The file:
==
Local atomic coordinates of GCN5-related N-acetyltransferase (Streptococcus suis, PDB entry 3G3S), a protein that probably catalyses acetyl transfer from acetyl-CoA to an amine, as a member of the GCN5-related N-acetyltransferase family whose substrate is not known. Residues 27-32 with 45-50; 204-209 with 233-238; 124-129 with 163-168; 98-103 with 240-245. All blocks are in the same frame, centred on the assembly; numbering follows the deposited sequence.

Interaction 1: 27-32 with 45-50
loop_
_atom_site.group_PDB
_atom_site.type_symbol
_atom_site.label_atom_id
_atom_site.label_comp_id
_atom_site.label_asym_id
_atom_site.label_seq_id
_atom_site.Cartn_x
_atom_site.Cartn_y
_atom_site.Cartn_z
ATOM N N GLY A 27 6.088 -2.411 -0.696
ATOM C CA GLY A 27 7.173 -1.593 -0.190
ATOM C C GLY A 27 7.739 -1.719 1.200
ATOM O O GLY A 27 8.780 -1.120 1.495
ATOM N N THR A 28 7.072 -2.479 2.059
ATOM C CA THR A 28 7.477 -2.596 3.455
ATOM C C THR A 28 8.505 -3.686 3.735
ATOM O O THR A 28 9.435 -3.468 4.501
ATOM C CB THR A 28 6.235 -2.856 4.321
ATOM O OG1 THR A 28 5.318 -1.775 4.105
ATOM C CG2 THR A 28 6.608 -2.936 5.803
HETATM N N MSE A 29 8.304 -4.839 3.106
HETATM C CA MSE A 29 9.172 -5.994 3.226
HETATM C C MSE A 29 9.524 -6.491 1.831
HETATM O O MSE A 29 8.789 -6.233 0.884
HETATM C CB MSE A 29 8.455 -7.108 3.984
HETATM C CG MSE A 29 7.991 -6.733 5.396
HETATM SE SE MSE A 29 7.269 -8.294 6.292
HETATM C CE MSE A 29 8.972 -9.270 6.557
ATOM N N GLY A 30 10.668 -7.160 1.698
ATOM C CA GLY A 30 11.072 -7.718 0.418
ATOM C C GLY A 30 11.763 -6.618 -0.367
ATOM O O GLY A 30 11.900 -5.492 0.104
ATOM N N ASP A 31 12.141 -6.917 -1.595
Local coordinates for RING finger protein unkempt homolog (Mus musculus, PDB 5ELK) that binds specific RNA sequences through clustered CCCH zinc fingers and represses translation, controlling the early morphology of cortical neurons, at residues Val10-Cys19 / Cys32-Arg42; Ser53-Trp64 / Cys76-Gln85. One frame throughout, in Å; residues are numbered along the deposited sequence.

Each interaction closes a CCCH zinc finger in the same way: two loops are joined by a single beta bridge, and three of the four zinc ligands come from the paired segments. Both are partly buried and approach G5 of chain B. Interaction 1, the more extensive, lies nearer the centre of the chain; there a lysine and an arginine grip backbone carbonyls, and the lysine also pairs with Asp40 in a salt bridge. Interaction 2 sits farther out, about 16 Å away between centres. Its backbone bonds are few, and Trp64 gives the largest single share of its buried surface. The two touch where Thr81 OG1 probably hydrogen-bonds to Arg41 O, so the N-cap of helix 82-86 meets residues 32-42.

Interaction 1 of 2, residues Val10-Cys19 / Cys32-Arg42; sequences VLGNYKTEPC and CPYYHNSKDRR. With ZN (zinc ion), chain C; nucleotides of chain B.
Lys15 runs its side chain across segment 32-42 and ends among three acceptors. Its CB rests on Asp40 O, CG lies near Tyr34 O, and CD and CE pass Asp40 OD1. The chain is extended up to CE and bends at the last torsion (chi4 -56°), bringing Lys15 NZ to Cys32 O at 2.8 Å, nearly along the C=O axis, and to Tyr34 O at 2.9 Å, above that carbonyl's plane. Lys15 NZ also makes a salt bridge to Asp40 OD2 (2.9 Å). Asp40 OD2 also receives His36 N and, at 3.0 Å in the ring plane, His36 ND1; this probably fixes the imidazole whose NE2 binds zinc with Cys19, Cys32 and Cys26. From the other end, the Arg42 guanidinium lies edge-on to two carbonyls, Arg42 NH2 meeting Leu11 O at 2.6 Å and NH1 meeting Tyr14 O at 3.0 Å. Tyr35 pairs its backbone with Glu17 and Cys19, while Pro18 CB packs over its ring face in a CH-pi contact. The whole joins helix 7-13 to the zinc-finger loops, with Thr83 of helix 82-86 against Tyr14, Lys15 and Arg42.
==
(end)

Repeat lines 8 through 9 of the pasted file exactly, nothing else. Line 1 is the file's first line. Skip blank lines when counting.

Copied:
_atom_site.label_asym_id
_atom_site.label_seq_id